Lower Rio Grande, one of the richest wildlife areas in the continent: dshs.state.tx.us
I was thankful to have been among Twelve Sierrans and ‘No Border Wall’ Activists who -- as the April meeting of our local Sierra Club -- canoed the Rio Bravo (Rio Grande) from Fronton to the lovely 18th C. city of Roma, Texas, at the high bluffs of the River, on April 18th, in 6 canoes provided by the Santa Ana National Wildlife Refuge’s NGO arm, the Friends of the Wildlife Corridor.
click on map for clearer view
We in the Rio Bravo/ Rio Grande Delta enjoy and treasure the river that narrowly survives frothy dry spells near Laredo, … is sometimes contaminated with agricultural chemicals and rubbish, but not as badly as the Arroyo Colorado (an original branch of the Rio Grande/Rio Bravo in the delta, now with a separate watershed.) Its rich history is fun to discuss, and we did that, as the 12 of us birded, canoed, sang, fell out of the canoe, looked for those fear-inspiring “drug gangs” with their big weapons ( supplied by U.S. arms dealers?). We saw not one boat, not one human, but two Mexican cows.
green heron: courtesy of Larry Ditto
This time, (unlike prior years) we did not hear singing from the Church on the other side, and so this time, could not sing along. But we saw a handsome pair of small Green Heron, in their courtship orange kneesocks and head treatments. One of the Green Heron went to their nest, and the other went with us, for about a mile downstream. We had a tailwind some of the time, thankfully, but the River was low! Though it rained and stormed the five nights before in the areas in the Valley farther east, or lower, than the stretch of river we canoed from Fronton to Roma, that water flowed into the Arroyo Colorado and the Laguna Atascosa through Rio Hondo and the National Wildlife Refuge, …so the Rio Bravo/Grande was LOW … I have a permanent picture in my mind, not only of the rear end of Miguel, one of the other Ph.D.s (one of two Border Anthropologists with us) who fell out of my canoe when we ran aground on an uneven bottom, on pebbles, but also of the six feet of deep roots of lovely native trees like Rio Grande Ash, holding the border, guarding the river.
Altamira orioles: courtesy of Fred Walsh
Birds of significance included, in addition to our Green Heron escort, Great Kiskadees, bright red/brown and gold, flashing, several Kingfishers who nest in the higher banks, a Raven, Olive Warbler, and many others ornithological, but also Professor Cecilia Balli of University of Texas at Austin, Visiting at UT Brownsvile and writing a book on the murders in Juarez and border violence historically, currently, and for the hoped-for different future. I suspected she was hoping to be kidnapped, survive and write about her extended interview, but was relieved that the waters were so clear for us that day. Several of my colleagues had warned me not to go, as Camargo, not far from Miguel Aleman, the MX city across from Roma, …. Was heavily taken over, as have many Mexican towns in which my students’ grandmothers live or were driven from last week, (some of the drug cartel warriors had compassion and strategic planning skills, organizing to evacuate the towns so that they would not be killed in crossfire, which is more than US troops did in Vietnam and elsewhere, destroying whole villages with their inhabitants in order to “Save” them).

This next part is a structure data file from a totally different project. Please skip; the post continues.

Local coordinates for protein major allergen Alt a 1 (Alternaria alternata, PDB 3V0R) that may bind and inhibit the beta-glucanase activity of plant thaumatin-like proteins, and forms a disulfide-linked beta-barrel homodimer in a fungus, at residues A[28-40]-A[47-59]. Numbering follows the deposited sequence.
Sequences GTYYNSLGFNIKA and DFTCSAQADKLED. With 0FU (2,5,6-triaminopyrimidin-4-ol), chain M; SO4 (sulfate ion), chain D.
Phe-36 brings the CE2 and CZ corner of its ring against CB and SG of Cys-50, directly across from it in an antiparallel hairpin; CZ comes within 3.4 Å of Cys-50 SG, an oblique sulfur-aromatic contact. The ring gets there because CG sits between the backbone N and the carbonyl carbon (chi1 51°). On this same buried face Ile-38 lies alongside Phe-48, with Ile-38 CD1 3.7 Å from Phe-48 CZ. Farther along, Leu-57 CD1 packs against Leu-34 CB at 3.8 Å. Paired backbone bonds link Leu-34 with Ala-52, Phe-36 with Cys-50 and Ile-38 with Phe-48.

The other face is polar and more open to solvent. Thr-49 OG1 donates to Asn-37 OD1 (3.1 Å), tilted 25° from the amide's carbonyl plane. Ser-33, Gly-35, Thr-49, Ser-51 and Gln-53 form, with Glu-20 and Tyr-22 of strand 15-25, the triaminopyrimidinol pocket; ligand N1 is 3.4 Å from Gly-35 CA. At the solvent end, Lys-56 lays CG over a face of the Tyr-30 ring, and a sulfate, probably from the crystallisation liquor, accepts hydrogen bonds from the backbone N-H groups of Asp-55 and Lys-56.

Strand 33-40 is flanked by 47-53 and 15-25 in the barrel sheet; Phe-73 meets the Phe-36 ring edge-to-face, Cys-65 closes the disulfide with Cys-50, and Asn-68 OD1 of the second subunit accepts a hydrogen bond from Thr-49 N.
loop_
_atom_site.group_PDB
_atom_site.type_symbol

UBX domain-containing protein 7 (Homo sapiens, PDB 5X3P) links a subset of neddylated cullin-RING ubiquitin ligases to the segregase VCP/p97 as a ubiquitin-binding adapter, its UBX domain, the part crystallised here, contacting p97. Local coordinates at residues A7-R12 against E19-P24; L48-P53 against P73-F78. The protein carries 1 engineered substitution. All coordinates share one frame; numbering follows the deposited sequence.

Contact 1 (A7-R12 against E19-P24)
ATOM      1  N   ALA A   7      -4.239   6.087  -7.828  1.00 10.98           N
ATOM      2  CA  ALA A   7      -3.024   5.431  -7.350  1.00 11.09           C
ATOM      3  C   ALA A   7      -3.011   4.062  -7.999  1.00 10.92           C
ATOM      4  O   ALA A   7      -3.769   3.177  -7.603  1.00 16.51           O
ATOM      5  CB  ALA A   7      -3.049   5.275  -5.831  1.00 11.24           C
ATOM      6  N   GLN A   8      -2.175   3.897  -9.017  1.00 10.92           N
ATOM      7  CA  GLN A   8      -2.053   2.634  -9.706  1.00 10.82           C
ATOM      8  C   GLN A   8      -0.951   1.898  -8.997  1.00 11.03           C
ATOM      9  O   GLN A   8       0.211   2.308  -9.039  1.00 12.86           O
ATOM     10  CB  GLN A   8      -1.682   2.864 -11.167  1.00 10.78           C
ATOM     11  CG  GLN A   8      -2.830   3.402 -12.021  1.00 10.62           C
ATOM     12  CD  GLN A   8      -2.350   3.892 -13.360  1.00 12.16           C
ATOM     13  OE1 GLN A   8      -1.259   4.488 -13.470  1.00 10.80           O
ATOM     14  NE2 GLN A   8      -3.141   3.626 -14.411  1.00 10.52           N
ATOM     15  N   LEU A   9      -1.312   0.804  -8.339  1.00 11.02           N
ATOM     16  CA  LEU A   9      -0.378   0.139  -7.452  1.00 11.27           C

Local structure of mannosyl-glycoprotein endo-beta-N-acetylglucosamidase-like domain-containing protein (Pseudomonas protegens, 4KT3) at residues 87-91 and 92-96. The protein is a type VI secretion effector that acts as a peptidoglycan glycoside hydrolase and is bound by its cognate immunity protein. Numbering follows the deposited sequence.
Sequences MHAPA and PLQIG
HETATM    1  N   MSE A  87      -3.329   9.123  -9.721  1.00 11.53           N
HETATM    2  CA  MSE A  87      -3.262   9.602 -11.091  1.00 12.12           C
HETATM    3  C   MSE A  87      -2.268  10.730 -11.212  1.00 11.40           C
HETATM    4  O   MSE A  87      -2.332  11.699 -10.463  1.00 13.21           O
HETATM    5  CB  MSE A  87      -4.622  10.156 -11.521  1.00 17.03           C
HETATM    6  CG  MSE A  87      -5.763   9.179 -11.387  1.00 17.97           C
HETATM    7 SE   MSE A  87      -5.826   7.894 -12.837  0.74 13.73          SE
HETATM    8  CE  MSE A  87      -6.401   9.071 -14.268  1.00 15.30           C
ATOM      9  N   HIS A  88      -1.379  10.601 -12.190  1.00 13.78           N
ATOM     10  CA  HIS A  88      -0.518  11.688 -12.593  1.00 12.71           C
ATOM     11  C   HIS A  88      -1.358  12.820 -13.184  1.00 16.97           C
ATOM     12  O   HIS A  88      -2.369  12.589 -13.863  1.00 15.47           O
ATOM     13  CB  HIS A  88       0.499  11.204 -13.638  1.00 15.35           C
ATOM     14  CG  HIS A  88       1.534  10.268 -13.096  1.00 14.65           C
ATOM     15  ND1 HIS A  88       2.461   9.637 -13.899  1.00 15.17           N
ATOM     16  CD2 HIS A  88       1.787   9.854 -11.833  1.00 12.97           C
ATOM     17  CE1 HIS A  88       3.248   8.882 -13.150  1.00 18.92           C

Some of the eco-tourism entrepreneurs some of us knew confessed to actually having “had beers” with some of the people they believed to be Mexican cartel figures. As we lunched in lovely historic Rio Grande City, we enjoyed the Mexican dark beers. We learned from Cecilia that formerly the Drug Cartel leaders met with even Mexican federal representatives, and divided up territories. But not these days, which leads to chaos. How it will be resolved is murkier than places we ran aground. The need to help Mexican cartels reach consensus and create a social contract (since they will clearly not be subsumed or forced into one) rushes as forcefully and unpredictably as the unexpected rapids we went over. Hold us in the Light, Friends, on the border, as we face troubled waters, often without a paddle.
I am also a founding board member of Jay Johnson Castro’s Border Ambassadors, a 501(c)3 you could donate to: at 45 Hudson Dr., Del Rio, TX care of the Villa Del Rio to promote positive bi-cultural and multi-national efforts in environmental care, commerce, cultural arts and education along the US/MX border. We collaborate, just as Quaker Earthcare Witness does with UN-affiliated NGOs, with many other groups and fun projects, on the border: Laura de la Garza’s wetlands water purification projects, river recreational kayaking and canoeing, fishing, birding, and wildlife protection. We hope any of you who feel moved, or overstressed, will visit. The eco-tourism here is inextricable from our concerns for real diplomacy, for people to people ordinary bi-cultural connection through families and commerce.
Contact Sally Stueber email@example.com.